Year-End Review of Developments in Real Estate Litigation
2019 was a consequential year for eminent domain and real estate litigation. The U.S. Supreme Court issue a rare eminent domain decision, and Colorado courts issued real estate-related opinions on matters of first impression with immediate, practical impacts for litigators and their clients. Summaries and analysis of noteworthy opinions follow, as well as a preview of a case to watch in 2020.
Knick v. Township of Scott, Pennsylvania, 139 S.Ct. 2162 (2019)
After a state court dismissed her claims for declaratory and injunctive relief, Knick sued the Township of Scott in federal district court alleging that a local ordinance effected a taking of her property in violation of the Fifth Amendment. The district court dismissed her suit because she had not pursued an inverse condemnation action in state court as required by Williamson County Regional Planning Comm’n v. Hamilton Bank of Johnson City, 473 U.S. 172 (1985). In considering Knick’s case, the Supreme Court overruled Williamson County, holding that a property owner has a claim for a violation of the Takings Clause at the very moment that a government takes property without paying for it, and therefore may assert a claim for inverse condemnation in federal court at that time regardless of whether the property owner has first pursued the claim in state court. Justice Kagan’s dissent cautioned that the decision will funnel a potentially large amount of cases into federal court that more properly belong in state court, as land use and property rights are state-law issues with which federal judges are typically unfamiliar. Nevertheless, the ground-breaking result of Knick is that property owners are now able to bring inverse condemnation claims against local governments in both state and federal court.
In the wake of Knick, the Tenth Circuit held that property owners cannot bring inverse condemnation claims against state governments in federal court due to Eleventh Amendment immunity, noting that Knick neither involved a taking by a state government nor addressed Eleventh Amendment immunity. Williams v. Utah Dep’t of Corrections, 928 F.3d 1209 (10th Cir. 2019). However, such claims may proceed in federal court against local governments, such as cities and counties. The potential benefits and detriments of litigating inverse condemnation suits in Colorado state court versus federal district court will be the subject of a forthcoming article.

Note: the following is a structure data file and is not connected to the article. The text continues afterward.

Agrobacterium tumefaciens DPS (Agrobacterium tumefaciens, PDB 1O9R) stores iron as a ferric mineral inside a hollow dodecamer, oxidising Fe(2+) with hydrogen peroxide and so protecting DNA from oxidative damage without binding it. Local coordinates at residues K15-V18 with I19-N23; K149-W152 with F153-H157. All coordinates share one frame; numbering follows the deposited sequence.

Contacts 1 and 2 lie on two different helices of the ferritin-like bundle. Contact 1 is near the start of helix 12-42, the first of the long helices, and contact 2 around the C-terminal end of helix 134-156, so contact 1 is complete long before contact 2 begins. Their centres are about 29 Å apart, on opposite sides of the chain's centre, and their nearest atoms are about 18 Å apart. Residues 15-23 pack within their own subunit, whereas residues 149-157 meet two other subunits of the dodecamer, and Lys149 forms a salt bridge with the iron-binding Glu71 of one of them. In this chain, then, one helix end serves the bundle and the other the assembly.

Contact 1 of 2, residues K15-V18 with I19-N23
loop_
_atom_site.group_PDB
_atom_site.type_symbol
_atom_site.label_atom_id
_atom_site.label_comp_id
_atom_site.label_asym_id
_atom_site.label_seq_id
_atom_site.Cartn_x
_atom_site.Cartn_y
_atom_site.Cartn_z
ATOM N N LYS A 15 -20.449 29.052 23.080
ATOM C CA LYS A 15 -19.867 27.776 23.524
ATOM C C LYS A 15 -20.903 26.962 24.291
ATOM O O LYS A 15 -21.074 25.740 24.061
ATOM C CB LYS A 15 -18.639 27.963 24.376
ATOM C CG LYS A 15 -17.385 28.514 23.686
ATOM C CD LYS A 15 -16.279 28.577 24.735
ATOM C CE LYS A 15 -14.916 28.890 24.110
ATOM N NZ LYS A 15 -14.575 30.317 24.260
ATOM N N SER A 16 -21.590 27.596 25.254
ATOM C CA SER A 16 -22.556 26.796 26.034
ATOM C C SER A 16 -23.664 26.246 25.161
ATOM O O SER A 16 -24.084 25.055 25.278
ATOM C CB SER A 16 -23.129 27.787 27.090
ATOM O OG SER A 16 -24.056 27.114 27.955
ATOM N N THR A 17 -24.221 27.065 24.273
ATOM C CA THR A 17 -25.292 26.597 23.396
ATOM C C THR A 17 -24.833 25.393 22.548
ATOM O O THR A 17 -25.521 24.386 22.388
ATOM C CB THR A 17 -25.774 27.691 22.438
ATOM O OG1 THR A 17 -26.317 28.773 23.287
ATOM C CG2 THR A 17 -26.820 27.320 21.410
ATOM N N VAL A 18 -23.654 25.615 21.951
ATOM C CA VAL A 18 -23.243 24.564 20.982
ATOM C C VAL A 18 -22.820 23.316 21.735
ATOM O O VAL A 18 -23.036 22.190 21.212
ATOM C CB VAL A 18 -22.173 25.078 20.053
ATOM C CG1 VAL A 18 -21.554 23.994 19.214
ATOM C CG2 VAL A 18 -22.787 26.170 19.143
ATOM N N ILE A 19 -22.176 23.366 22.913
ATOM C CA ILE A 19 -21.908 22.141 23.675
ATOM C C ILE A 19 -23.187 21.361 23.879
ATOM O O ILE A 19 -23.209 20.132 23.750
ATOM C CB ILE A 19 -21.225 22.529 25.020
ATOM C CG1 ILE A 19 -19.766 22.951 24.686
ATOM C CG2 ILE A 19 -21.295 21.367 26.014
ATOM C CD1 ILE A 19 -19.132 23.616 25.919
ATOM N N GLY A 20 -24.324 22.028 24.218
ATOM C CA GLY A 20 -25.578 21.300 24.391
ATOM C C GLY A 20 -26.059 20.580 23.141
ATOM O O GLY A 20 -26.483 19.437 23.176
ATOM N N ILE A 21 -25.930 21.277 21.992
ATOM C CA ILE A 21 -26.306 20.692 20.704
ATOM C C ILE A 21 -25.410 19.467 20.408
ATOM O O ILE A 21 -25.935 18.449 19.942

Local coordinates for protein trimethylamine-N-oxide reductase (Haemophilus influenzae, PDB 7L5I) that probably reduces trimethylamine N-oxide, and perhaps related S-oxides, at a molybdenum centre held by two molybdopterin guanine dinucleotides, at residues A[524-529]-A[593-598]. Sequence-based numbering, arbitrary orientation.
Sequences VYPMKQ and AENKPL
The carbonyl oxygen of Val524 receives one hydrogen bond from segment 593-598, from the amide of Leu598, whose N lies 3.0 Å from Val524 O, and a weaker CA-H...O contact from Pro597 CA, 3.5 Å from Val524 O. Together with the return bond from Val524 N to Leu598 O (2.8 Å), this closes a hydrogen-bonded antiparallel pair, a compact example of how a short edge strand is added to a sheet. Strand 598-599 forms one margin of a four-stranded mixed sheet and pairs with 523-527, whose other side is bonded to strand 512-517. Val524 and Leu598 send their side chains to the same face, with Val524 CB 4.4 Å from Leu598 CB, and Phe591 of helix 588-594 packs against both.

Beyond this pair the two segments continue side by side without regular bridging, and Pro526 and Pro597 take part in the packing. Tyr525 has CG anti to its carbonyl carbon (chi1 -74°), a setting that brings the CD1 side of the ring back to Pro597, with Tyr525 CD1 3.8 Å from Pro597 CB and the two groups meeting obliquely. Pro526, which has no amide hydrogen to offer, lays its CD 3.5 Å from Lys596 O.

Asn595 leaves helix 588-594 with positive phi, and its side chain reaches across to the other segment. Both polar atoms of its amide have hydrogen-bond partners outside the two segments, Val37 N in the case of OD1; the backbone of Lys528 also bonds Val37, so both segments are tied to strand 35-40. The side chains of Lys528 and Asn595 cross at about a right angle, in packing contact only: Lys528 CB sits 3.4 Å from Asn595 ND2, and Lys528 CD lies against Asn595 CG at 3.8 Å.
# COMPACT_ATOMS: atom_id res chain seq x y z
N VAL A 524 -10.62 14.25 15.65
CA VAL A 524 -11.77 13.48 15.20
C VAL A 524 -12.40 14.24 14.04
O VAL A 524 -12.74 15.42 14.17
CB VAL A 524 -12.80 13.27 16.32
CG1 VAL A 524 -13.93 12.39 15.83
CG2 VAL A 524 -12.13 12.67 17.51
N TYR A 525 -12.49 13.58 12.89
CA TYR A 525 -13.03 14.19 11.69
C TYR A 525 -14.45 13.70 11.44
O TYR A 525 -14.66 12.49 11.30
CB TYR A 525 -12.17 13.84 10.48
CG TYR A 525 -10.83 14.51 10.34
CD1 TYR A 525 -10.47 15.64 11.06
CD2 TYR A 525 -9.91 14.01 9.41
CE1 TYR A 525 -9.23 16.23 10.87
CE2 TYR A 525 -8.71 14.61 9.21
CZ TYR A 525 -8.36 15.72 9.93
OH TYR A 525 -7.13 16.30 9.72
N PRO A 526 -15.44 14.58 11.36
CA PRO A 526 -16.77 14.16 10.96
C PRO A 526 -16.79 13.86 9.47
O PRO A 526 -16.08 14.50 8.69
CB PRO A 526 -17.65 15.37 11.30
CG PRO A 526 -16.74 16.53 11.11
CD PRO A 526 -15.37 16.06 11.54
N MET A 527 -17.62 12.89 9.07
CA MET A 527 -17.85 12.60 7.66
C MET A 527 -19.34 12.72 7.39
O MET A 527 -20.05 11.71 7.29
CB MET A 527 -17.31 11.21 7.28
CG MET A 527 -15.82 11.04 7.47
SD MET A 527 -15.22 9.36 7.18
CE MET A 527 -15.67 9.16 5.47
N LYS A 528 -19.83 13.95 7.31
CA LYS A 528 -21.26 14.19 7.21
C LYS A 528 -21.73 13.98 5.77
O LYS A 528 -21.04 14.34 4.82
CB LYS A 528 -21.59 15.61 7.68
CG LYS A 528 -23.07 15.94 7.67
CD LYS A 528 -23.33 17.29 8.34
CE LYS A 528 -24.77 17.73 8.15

Carousel Farms Metropolitan District v. Woodcrest Homes, Inc., 442 P.3d 402 (Colo. 2019):
In 2006, Woodcrest Homes planned to purchase three parcels of land to build a development that would be annexed into the Town of Parker. It completed the purchase of the smallest parcel first, Parcel C, which constituted approximately 0.65 acres and was sandwiched between two approximately 20-acre parcels. Parcel C was intended to provide utilities for development of the two larger parcels. The contracts for the other two parcels of land ultimately fell through.
In 2012, Century Communities acquired the two larger parcels surrounding Parcel C. Like Woodcrest Homes, Century Communities intended to use Parcel C to provide utilities for the development. The Town of Parker agreed to annex the development and approve the development’s plat if Century Communities acquired Parcel C. After unsuccessfully negotiating with Woodcrest Homes to purchase Parcel C, Century Communities formed a metropolitan district called Carousel Farms. Metropolitan districts have the power of eminent domain, and thus Carousel Farms initiated condemnation proceedings against Woodcrest Homes.
Woodcrest Homes challenged the condemnation proceeding, arguing that Carousel Farms was “acting as a puppet for Century” and that the taking was for a private, rather than a public, purpose. The Colorado Supreme Court noted that as a metropolitan district, Carousel Farms operated as a public entity, regardless of the fact that Carousel Farms was managed solely by Century employees. The Court held that the taking was for a public use because Parcel C would be used for public rights of way, storm drainage, and sewer improvements. The Court found that the immediate benefit that Century would receive from the taking did not convert the essential nature of the taking from public to private.
The Carousel Farms opinion reaffirms the unique and powerful status of metropolitan districts as public entities with condemnation authority, regardless of the composition of a metropolitan district’s management and regardless of whether such districts use the power of eminent domain for projects that will solely serve developments owned by the district’s managers. Moving forward, property owners will be hard-pressed to challenge the public purpose of takings initiated by metropolitan districts, absent unusual circumstances, and instead will be limited to ensuring that they receive fair market value for their property.
Rinker v. Colina-Lee, 452 P.3d 161 (Colo. App. 2019)